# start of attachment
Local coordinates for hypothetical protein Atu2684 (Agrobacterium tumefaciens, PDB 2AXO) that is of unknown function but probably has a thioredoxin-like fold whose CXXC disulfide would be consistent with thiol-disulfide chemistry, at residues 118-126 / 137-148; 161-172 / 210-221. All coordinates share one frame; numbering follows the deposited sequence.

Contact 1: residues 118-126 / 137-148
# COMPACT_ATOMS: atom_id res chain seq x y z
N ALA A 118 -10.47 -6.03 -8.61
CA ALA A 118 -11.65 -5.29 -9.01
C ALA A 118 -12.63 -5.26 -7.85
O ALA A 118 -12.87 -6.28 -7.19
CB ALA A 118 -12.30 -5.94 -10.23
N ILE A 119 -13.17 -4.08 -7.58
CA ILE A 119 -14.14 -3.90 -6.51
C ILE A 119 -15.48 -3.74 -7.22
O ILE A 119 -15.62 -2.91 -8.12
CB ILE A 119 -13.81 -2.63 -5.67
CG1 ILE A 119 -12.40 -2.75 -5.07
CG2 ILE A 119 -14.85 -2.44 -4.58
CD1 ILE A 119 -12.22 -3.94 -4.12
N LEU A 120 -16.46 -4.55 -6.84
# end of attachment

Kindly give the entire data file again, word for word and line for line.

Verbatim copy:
Local coordinates for hypothetical protein Atu2684 (Agrobacterium tumefaciens, PDB 2AXO) that is of unknown function but probably has a thioredoxin-like fold whose CXXC disulfide would be consistent with thiol-disulfide chemistry, at residues 118-126 / 137-148; 161-172 / 210-221. All coordinates share one frame; numbering follows the deposited sequence.

Contact 1: residues 118-126 / 137-148
# COMPACT_ATOMS: atom_id res chain seq x y z
N ALA A 118 -10.47 -6.03 -8.61
CA ALA A 118 -11.65 -5.29 -9.01
C ALA A 118 -12.63 -5.26 -7.85
O ALA A 118 -12.87 -6.28 -7.19
CB ALA A 118 -12.30 -5.94 -10.23
N ILE A 119 -13.17 -4.08 -7.58
CA ILE A 119 -14.14 -3.90 -6.51
C ILE A 119 -15.48 -3.74 -7.22
O ILE A 119 -15.62 -2.91 -8.12
CB ILE A 119 -13.81 -2.63 -5.67
CG1 ILE A 119 -12.40 -2.75 -5.07
CG2 ILE A 119 -14.85 -2.44 -4.58
CD1 ILE A 119 -12.22 -3.94 -4.12
N LEU A 120 -16.46 -4.55 -6.84